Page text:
The Parish Sanctuary has had many changes made over it’s many year history but still retains the style and beauty from it’s original design. The latest revisions were made during the building restoration in 1987 when a choir loft that was added in 1947 was removed and the pipes for the organ were again in their place. The walls are as originally designed with battens, plaster and a canvas covering. The Sanctuary has five stained glass windows along each wall as well as others throughout the building. The sanctuary pews hold 120 – 150 people and the sanctuary is acoustically superb for performers.
The social room of the church is in the basement and is called the Undercroft. This space was added in 1968 when the old Guildhall building was demolished and the church was raised to allow for the basement to be dug and space in the back was added for classrooms. The upstairs portion of the addition houses the offices and chapel of the church. The undercroft has kitchen facilities and is capable of seating up to 120 people for dining.
Next to the church on Hurlbut Street is our lovely garden, with flowers, trees, benches, and an altar for occasional outdoor services in the summer months.
Holy Trinity is available for weddings and funerals, as well as for general community use. There is usually a fee involved to help cover the costs of utilities and clean-up. Contact the church office with any questions you might have.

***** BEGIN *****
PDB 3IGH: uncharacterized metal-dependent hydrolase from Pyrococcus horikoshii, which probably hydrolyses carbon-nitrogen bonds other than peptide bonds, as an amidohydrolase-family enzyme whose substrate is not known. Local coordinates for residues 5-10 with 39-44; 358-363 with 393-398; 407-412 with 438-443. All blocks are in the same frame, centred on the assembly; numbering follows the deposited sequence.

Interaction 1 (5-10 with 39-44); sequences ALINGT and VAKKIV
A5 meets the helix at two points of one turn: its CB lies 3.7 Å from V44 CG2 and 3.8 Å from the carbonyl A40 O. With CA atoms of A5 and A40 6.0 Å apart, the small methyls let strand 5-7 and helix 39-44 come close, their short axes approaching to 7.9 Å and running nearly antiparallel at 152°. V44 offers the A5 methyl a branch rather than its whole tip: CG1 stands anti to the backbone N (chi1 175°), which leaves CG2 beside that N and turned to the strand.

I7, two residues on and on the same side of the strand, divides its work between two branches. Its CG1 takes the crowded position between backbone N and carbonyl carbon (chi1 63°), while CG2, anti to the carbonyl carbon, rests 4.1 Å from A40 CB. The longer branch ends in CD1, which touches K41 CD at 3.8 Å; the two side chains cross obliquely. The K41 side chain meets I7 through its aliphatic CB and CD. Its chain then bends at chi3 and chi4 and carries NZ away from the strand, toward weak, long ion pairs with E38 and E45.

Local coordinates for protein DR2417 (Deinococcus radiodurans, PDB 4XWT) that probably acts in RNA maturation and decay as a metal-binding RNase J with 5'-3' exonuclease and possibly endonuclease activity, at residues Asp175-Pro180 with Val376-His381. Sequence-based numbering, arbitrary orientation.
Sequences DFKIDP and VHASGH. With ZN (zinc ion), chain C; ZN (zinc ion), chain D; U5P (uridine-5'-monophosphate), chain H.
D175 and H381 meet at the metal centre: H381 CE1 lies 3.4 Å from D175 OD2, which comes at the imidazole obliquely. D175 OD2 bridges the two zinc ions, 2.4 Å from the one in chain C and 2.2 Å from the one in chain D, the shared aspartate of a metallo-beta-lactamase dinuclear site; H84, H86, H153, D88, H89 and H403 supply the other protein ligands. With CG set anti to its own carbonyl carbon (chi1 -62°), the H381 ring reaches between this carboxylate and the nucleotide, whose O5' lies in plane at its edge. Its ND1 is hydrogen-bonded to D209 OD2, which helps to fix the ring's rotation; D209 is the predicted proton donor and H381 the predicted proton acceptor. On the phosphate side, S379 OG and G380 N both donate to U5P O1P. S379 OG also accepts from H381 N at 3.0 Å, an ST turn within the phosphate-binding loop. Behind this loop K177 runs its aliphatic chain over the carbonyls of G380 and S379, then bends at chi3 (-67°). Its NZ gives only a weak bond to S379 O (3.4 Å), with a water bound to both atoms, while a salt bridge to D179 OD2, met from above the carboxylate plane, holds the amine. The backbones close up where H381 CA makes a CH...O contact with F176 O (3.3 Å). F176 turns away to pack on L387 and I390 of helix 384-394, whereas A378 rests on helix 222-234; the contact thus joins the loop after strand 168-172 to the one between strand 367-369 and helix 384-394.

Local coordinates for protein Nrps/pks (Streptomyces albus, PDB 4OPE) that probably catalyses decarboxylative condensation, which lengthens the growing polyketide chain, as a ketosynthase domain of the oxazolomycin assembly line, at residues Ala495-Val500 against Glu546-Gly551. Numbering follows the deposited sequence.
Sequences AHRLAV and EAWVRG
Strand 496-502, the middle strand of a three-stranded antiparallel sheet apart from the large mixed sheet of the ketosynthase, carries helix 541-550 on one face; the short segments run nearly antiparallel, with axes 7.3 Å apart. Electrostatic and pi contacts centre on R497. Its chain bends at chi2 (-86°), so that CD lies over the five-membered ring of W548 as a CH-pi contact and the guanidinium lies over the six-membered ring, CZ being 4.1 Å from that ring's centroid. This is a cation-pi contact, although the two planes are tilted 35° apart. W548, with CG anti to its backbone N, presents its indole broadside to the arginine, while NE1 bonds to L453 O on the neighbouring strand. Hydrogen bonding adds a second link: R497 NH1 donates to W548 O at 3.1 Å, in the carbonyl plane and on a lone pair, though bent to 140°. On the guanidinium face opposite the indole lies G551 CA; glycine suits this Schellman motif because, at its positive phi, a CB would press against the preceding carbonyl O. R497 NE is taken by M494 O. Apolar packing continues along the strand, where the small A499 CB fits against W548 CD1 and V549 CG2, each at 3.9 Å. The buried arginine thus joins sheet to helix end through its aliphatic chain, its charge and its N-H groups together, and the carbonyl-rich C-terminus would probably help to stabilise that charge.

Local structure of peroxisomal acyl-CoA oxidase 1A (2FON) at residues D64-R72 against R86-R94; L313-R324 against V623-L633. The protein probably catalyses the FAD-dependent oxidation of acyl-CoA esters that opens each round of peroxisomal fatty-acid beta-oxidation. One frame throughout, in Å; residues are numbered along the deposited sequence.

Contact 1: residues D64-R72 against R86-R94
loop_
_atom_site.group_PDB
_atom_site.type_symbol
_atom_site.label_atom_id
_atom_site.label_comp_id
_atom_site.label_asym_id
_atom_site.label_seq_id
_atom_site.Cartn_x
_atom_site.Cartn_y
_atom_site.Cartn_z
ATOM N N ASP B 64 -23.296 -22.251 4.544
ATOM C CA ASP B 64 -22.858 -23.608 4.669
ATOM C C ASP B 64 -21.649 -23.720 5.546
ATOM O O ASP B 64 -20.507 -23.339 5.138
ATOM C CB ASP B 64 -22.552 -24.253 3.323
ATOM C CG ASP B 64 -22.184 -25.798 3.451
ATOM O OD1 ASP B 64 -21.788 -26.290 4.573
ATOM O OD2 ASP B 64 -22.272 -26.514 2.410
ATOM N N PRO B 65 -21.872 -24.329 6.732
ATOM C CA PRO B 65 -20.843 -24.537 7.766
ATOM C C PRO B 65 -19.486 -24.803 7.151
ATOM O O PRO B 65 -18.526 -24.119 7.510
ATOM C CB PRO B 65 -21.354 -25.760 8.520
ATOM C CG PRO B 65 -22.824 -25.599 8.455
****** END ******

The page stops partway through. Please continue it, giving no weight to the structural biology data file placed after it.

The Episcopal Church entered a new missionary phase when the General Convention of 1835 called for the consecration of bishops to travel to the West and establish the Episcopal Church.
The first settlers in the area known as Belvidere, in the new state of Illinois, came in 1836, building homes on the banks of the Kishwaukee River. As in most migrations of those years, most settlers were of Yankee or Anglo-Saxon stock, and were considered a fertile field for early missionary endeavors of the first Bishop of Illinois, Philander Chase.
It was during 1842 that Belvidere received the first Episcopal Visitation, although there was not, as yet, an organized congregation in the town. The second visit came the following year, 1843. Bishop Chase arrived in Belvidere on the fourth of October, having ridden horseback from Chicago to Elgin, and then on to Belvidere.